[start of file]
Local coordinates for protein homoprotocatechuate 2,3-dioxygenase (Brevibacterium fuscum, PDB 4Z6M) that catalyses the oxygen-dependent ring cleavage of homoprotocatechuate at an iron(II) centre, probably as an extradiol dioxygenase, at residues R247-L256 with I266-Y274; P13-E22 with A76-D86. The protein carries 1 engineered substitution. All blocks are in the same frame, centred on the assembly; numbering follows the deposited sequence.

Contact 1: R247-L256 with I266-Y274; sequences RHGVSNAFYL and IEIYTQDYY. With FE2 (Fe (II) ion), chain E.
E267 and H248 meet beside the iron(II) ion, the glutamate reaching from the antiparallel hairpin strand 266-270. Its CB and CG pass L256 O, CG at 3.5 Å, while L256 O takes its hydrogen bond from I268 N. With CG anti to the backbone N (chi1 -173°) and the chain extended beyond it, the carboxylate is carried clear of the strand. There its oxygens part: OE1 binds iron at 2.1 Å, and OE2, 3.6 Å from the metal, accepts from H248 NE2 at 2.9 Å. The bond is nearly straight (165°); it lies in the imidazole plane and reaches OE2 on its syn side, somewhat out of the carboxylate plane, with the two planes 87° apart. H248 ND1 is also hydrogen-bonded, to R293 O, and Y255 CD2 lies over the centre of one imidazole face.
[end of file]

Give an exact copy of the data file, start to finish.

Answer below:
Local coordinates for protein homoprotocatechuate 2,3-dioxygenase (Brevibacterium fuscum, PDB 4Z6M) that catalyses the oxygen-dependent ring cleavage of homoprotocatechuate at an iron(II) centre, probably as an extradiol dioxygenase, at residues R247-L256 with I266-Y274; P13-E22 with A76-D86. The protein carries 1 engineered substitution. All blocks are in the same frame, centred on the assembly; numbering follows the deposited sequence.

Contact 1: R247-L256 with I266-Y274; sequences RHGVSNAFYL and IEIYTQDYY. With FE2 (Fe (II) ion), chain E.
E267 and H248 meet beside the iron(II) ion, the glutamate reaching from the antiparallel hairpin strand 266-270. Its CB and CG pass L256 O, CG at 3.5 Å, while L256 O takes its hydrogen bond from I268 N. With CG anti to the backbone N (chi1 -173°) and the chain extended beyond it, the carboxylate is carried clear of the strand. There its oxygens part: OE1 binds iron at 2.1 Å, and OE2, 3.6 Å from the metal, accepts from H248 NE2 at 2.9 Å. The bond is nearly straight (165°); it lies in the imidazole plane and reaches OE2 on its syn side, somewhat out of the carboxylate plane, with the two planes 87° apart. H248 ND1 is also hydrogen-bonded, to R293 O, and Y255 CD2 lies over the centre of one imidazole face.